Limb Girdle Muscular Dystrophy (LGMD) is not a single category but a group of inherited genetic diseases characterized by progressive weakness of the shoulder and hip muscles. LGMD is defined as a neurological manifestation of primarily proximal weakness without facial extraocular and distal extremity muscles (at least in the early stages of the disease. LGMD has an autosomal pattern of inheritance that can be dominant or recessive in nature.The classification is alphanumeric with assignment of number ‘1’ or ‘2’ depending on whether they do primarily inherited or retrograde. A letter is included in order of discovery. To date, more than 50 genetic loci have been identified.Predominantly inherited LGMD is rare and is reported to account for only 5–10% of all LGMDs. Examples of weakness may be variable – Scapuloperoneal or distal weakness or respiratory failure.
To summarize the common types,
- LGMD1A (myotilinopathy) – LGMD 1A is an allelic and myotilin variant associated with myofibrillar myopathy. Symptoms begin to occur more frequently in adult life with mildly elevated CPK protein. Features include respiratory failure cardiomyopathy as well as dysarthric speech. The semimembranosus muscle is strongest it is affected in the hamstring group while the semitendinosus muscle is usually well preserved.
- LGMD1B (laminopathy) – Occurs between the first to fourth decade of life. In addition to weakness, severe myocardial infarction and life-threatening heart failure are common. The most commonly affected muscles include the hip girdle muscle group.
- LGMD1C (caveolinopathy) – Symptoms begin in the first decade of life including rippling muscles (elicited with tendon hammer) proximal muscle weakness and myalgia.
- LGMD1E 2R (The desminopathies) – Mutations in the DES gene (Desmin a structural protein) are strongly associated with myofibrillar myopathy and cardiomyopathy (dominant gene) and cardiac arrhythmias (dominant and recessive gene). Patient usually presents in adulthood.
- LGMD2A (calpainopathy) – This is the most common form of LGMD worldwide with a typical age ranging from 2–40 years. Respiratory distress is common in late stages but not as severe as in LGMDs associated with the dystrophin-glycoprotein complex. Patients do not show cardiac involvement and the muscles of the shoulder girdle and the posterior aspects of the legs are most affected while the sartorius gracilis and vastus medialis muscles are slightly spared.
- LGMD2B (dysferlinopathy) – It is also one of the most common. The age of onset varies (usually the second to third decade of life) and progress is often slow. Cardiac involvement is rare. Dysferlin-deficiency with significantly greater involvement of the lower leg muscles is also known as Miyoshi mild myopathy. It commonly affects the hamstrings and triceps surae.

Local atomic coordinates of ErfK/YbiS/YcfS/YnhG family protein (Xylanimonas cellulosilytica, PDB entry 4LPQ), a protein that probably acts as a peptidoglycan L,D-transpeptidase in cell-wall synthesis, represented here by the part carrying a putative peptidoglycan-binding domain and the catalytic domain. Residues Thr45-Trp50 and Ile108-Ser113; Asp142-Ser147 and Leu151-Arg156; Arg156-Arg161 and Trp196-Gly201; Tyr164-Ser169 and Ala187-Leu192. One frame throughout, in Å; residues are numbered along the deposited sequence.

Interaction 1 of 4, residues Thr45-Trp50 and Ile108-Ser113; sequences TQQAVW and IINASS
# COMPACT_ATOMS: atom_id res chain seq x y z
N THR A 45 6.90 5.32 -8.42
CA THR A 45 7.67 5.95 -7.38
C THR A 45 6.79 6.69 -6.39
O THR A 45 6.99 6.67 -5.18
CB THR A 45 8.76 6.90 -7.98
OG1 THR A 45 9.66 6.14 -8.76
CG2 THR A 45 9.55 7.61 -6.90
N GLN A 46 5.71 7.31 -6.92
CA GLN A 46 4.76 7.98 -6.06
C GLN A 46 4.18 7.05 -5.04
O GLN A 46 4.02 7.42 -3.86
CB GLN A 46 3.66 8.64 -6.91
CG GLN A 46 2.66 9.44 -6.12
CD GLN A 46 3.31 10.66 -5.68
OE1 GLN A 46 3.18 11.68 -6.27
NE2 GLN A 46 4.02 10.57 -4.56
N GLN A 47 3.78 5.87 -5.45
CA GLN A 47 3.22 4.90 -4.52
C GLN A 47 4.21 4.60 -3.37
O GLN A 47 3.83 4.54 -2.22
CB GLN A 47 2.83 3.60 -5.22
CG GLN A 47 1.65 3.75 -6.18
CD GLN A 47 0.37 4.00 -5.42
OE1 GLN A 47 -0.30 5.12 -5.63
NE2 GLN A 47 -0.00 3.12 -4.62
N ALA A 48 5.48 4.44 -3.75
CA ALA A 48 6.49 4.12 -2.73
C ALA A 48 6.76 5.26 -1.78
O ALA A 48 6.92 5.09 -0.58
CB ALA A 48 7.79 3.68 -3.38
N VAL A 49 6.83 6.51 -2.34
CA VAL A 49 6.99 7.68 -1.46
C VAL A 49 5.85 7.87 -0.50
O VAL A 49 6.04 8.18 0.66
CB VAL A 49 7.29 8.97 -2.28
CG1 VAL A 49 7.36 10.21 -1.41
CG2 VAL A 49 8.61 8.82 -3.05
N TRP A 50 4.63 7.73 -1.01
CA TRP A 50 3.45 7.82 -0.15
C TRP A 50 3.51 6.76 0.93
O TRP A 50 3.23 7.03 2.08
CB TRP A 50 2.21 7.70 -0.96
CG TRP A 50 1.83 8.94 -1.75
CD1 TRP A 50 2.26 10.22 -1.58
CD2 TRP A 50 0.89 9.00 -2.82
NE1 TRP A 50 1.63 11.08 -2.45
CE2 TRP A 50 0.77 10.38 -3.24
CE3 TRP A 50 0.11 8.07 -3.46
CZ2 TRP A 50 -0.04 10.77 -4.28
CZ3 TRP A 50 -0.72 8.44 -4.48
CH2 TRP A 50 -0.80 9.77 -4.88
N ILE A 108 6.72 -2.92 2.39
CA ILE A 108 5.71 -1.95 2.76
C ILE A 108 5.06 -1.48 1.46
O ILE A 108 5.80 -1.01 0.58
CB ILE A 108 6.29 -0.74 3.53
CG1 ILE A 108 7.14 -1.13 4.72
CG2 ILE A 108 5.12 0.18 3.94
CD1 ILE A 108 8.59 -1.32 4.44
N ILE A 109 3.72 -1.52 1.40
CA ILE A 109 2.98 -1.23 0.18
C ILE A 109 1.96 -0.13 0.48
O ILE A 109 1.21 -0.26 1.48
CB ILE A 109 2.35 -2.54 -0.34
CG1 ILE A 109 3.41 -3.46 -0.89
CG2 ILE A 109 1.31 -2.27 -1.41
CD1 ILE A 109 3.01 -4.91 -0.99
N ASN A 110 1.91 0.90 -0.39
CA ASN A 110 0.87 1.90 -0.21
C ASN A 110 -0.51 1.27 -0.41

- LGMD2C 2D 2E 2F (The sarcoglycanopathies) – The four types (2C 2D 2E 2F) involve loss of the specific sarcoglycan protein γ α β δ. It resembles dystrophinopathy with progressive proximal muscular weakness. The baseline changes significantly from 4 yr old to the 7th decade. Respiratory failure and cardiomyopathy are common features.
- LGMD2G (telethoninopathy) – Rare and common in adolescence. The diagnosis can be confirmed by the expression of telethonin in biopsies that often show a dystrophic pattern.
- LGMD2I 2K 2M 2N 2O 2P 2T 2U (The dystroglycanopathies) – Dystroglycanopathies result from defects in the dystroglycan complex primarily through abnormal glycosylation of α-dystroglycan. Dystroglycan is found in many tissues throughout the body and is important in the function of myocytes and membrane stability. The onset is usually between the 1st-4th decade. Respiratory failure cardiomyopathy myoglobinuria and myalgia are frequently reported. The hamstrings and triceps surae are usually involved.
- LGMD2J (titinopathy) – Due to interference of the TTN gene. Serum CK may be significantly elevated. Patients with TTN gene mutations may also present with severe respiratory failure and distal manifestations of myofibrillar myopathy. The disease is difficult to diagnose.
- LGMD2L – Symptoms appear from the third decade and primarily affect males. Cardiac involvement is rare and serum CPK is significantly elevated.
- The other subtypes of LGMD – LGMD1D 1F and 1G are both very rarely described, sometimes in single families. The age of onset varies, but usually presents in adulthood with proximal muscle weakness. LGMD2H 2Q 2S 2V 2W is a very rare subtype of LGMD that occurs only in Although LGMD2H is frequently diagnosed in Hutterites due to a co-founder mutation, few cases